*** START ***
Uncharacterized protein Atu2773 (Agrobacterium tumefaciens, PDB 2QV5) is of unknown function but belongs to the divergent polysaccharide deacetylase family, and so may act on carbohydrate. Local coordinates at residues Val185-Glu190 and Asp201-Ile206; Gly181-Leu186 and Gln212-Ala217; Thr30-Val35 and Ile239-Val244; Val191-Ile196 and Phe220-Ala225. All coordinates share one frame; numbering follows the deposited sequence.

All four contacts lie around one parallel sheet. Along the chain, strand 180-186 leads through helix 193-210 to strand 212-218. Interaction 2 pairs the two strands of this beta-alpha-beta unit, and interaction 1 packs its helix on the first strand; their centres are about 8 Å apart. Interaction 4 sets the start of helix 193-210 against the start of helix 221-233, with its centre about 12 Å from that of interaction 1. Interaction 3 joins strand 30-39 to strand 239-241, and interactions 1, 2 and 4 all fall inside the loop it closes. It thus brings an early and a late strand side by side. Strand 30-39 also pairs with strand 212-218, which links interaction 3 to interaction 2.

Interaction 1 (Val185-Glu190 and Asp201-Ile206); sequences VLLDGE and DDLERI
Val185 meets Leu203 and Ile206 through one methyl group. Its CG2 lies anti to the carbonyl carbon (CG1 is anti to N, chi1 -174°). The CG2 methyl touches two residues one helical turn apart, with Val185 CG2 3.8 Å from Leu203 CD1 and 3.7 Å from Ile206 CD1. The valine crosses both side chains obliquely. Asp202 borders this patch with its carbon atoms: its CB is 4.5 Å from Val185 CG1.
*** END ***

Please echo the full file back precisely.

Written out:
Uncharacterized protein Atu2773 (Agrobacterium tumefaciens, PDB 2QV5) is of unknown function but belongs to the divergent polysaccharide deacetylase family, and so may act on carbohydrate. Local coordinates at residues Val185-Glu190 and Asp201-Ile206; Gly181-Leu186 and Gln212-Ala217; Thr30-Val35 and Ile239-Val244; Val191-Ile196 and Phe220-Ala225. All coordinates share one frame; numbering follows the deposited sequence.

All four contacts lie around one parallel sheet. Along the chain, strand 180-186 leads through helix 193-210 to strand 212-218. Interaction 2 pairs the two strands of this beta-alpha-beta unit, and interaction 1 packs its helix on the first strand; their centres are about 8 Å apart. Interaction 4 sets the start of helix 193-210 against the start of helix 221-233, with its centre about 12 Å from that of interaction 1. Interaction 3 joins strand 30-39 to strand 239-241, and interactions 1, 2 and 4 all fall inside the loop it closes. It thus brings an early and a late strand side by side. Strand 30-39 also pairs with strand 212-218, which links interaction 3 to interaction 2.

Interaction 1 (Val185-Glu190 and Asp201-Ile206); sequences VLLDGE and DDLERI
Val185 meets Leu203 and Ile206 through one methyl group. Its CG2 lies anti to the carbonyl carbon (CG1 is anti to N, chi1 -174°). The CG2 methyl touches two residues one helical turn apart, with Val185 CG2 3.8 Å from Leu203 CD1 and 3.7 Å from Ile206 CD1. The valine crosses both side chains obliquely. Asp202 borders this patch with its carbon atoms: its CB is 4.5 Å from Val185 CG1.